Waiting Out the Rain

Yes, it does rain in Arizona. After dodging thunderstorms during Saturday’s road trip, I decided to stick close to home yesterday. Indeed, I was surrounded by dark storm clouds on all sides and heard thunder much of the day, but it never actually rained where I am. No doubt it was raining not too far away, including many of the places I would’ve gone for a bike ride. So instead, the bike went into its garage.

I rewired the trailer’s interior lights I installed to reach my Jackery 240 on the top shelf, so now I have lighting in there anytime I want. I still intend to expand this electrical system a bit more, so I can charge tools and run my laptop in the trailer if I want.

Lister has decided that under this bush is his favorite spot. He’s even smushed the grass down into a nice comfortable bed. I’ve spotted him here many times over the past few days.

While in town yesterday I couldn’t help drooling over this Nissan Sentra SE-R. I had a white one of this vintage, and it was the best front-wheel drive car I’ve ever owned. It’s sporty and fun to drive, yet completely practical at the same time. Unlike mine, this one was in beautiful condition, inside and out. It made me miss mine a bit, even though it was rusting out from under me, which is why I eventually had to get rid of it.

Overnight, the storm clouds finally broke through whatever cosmic barrier was keeping them away from me. Thunder woke me up early, and it continued to rain throughout the day. Lister is unhappy that he’s been cooped up inside all day. I even turned my propane heater on for the first time this year, since it never really warmed up today. It’s quite a contrast to the t-shirt and shorts weather that was here when I arrived a week and a half ago.

I’ve realized that not having a one-burner stove I’m comfortable using inside the van is a problem. For the past few months, I’ve gotten away with cooking or heating up water outside. But I’m not comfortable using my MSR camp stove inside. It’s tall, so things can fall off it easily, especially when Lister decides to wander through my cooking area before I can yell at him. It also shoots a much larger flame than I like inside. So I’ll be ordering a similar stove to the one I used to have, except dual-fuel to run both butane and propane. In fact, I should be able to use the adapter hose I got for my original stove to connect it to my large propane tank along with my heater. Not only will I not have to deal with separate fuel bottles, but I’ll also be able to get my propane tank refilled mid-winter when the stores run out of the smaller butane and propane cans. This was a problem I ran into last winter, but fortunately, friends who were traveling were able to bring me butane for my old stove.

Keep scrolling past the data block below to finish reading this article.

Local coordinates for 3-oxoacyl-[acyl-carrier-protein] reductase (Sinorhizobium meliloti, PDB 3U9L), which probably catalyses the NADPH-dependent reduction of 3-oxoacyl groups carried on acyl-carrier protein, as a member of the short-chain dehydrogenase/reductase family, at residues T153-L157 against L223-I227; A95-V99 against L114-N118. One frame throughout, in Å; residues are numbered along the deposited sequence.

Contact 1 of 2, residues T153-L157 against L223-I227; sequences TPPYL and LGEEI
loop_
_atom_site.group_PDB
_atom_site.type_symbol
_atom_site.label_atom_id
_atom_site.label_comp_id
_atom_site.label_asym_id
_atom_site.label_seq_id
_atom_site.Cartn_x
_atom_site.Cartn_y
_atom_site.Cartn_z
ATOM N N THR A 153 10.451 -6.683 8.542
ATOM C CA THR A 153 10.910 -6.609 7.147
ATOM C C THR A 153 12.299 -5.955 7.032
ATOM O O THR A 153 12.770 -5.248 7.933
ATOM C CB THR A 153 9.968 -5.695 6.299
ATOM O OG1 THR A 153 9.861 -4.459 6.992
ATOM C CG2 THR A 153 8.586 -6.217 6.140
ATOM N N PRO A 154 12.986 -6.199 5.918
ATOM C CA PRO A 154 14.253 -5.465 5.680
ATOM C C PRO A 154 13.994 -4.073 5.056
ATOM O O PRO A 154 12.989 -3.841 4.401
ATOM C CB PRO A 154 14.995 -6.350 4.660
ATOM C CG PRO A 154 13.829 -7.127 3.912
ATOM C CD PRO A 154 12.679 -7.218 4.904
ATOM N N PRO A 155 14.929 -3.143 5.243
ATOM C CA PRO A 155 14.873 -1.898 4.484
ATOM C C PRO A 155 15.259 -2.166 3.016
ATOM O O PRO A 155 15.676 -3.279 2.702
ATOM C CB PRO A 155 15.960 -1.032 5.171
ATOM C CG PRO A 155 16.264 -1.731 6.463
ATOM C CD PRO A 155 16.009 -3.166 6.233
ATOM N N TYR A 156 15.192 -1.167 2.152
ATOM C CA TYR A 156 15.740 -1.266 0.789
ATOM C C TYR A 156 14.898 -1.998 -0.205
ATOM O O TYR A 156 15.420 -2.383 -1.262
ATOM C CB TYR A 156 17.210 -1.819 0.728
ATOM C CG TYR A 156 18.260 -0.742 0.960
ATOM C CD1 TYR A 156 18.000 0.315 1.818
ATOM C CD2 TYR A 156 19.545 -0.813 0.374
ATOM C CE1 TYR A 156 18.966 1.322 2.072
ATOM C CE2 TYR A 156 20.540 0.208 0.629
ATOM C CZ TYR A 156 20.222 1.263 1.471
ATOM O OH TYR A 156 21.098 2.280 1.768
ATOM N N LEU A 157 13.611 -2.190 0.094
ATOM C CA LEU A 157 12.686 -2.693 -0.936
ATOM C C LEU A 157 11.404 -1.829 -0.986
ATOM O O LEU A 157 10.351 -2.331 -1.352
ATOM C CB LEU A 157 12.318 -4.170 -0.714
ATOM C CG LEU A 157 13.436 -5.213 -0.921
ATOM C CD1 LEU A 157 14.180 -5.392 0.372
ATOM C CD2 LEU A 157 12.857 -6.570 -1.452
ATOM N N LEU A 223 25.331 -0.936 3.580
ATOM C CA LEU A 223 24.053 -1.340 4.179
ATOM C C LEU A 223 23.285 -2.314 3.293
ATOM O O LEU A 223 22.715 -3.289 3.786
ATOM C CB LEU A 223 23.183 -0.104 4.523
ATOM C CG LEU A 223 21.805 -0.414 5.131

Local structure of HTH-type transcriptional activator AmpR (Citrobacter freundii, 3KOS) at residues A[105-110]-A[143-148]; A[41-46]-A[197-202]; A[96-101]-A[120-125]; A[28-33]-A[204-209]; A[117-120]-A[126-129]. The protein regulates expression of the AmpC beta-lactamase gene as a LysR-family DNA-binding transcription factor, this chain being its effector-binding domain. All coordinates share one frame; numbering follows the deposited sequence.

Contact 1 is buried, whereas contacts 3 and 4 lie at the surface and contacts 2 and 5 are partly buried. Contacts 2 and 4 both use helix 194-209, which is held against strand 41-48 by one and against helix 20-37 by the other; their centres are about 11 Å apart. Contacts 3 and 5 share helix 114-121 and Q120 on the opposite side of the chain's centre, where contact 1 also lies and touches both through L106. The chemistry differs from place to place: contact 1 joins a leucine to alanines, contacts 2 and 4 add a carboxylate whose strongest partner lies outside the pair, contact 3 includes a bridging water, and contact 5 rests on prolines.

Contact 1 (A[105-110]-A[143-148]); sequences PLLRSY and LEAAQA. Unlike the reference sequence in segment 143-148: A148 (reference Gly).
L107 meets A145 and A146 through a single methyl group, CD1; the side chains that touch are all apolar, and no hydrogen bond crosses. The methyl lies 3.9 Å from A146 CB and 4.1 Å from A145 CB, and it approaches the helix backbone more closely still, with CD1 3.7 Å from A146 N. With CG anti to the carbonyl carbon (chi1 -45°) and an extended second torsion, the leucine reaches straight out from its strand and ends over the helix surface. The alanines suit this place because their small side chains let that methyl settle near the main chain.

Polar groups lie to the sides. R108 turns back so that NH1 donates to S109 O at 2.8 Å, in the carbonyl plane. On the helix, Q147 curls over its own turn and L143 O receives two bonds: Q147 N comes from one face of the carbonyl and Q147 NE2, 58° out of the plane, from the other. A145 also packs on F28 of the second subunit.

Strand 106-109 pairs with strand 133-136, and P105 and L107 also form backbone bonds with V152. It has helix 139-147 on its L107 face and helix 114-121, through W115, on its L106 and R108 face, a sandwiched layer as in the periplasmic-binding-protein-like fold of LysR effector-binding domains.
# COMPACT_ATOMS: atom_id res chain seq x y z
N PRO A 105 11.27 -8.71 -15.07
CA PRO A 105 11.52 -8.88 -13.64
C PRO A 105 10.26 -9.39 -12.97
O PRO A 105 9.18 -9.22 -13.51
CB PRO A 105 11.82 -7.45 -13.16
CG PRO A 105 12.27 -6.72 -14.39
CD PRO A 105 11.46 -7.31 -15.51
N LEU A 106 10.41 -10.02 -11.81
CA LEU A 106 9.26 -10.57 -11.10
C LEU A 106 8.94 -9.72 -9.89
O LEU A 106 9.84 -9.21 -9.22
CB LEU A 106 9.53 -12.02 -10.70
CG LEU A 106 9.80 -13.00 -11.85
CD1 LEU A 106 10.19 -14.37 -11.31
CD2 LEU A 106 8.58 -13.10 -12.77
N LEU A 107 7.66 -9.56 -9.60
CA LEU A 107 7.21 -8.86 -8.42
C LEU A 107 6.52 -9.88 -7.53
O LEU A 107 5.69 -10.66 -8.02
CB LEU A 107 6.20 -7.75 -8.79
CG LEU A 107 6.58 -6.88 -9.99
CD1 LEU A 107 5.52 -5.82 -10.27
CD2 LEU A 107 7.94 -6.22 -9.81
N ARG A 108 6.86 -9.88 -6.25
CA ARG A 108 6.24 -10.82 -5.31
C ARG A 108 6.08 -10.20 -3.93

I had to run into town for some supplies. Normally I’d take the bike, but because it was raining I took the van. I was a little bit concerned about the soft ground around my camp. The couple with the rented camper van at the site next to me had already moved to park on the road by the time I woke up, concerned about getting stuck in the mud. Fortunately, I had no trouble at all getting in and out of my campsite. Looking at the tire tracks, my van definitely sank a little bit, but only to the point where the knobby tread was making full contact with the ground, which gave me great traction with no wheelspin. This is why I got highway-terrain tires instead of strictly road tires. Today is supposed to be the last of the rain this week, so the ground should dry out pretty well before I have to pull the trailer out of here.

The other problem I’ve had with the rainstorms is no solar charging. That, plus running the laptop most of the day for work, drained my batteries pretty quickly. But I had a solution waiting in the trailer — my generator.

Ignore the top numbers. They’re always wrong, and Renogy support was useless for helping me get them right. The bottom row is real-time numbers. Thanks to the generator I’m getting 140 watts of charging, which is all I can expect with my 10 amp charger. When I switch the generator to “eco mode,” which runs the engine more slowly and generates less power, I still get the full 140 watts, so I can save gas that way.

I’m considering once again upgrading my charger, though. I could be pumping twice as much power into my batteries with my 2,000-watt generator. The charger is the bottleneck. I got it for the occasional shore power plug-in at a friend’s house or campground, and 10 amps is plenty to charge me up overnight. But now that I’m going to be running off the generator regularly during the winter, a 20-amp charger would top me off in half the time, which would be more convenient for me, and also mean less noise for my neighbors to put up with. Then I could sell my year-old 10-amp charger, which some van lifer could almost certainly use in Quartzsite.

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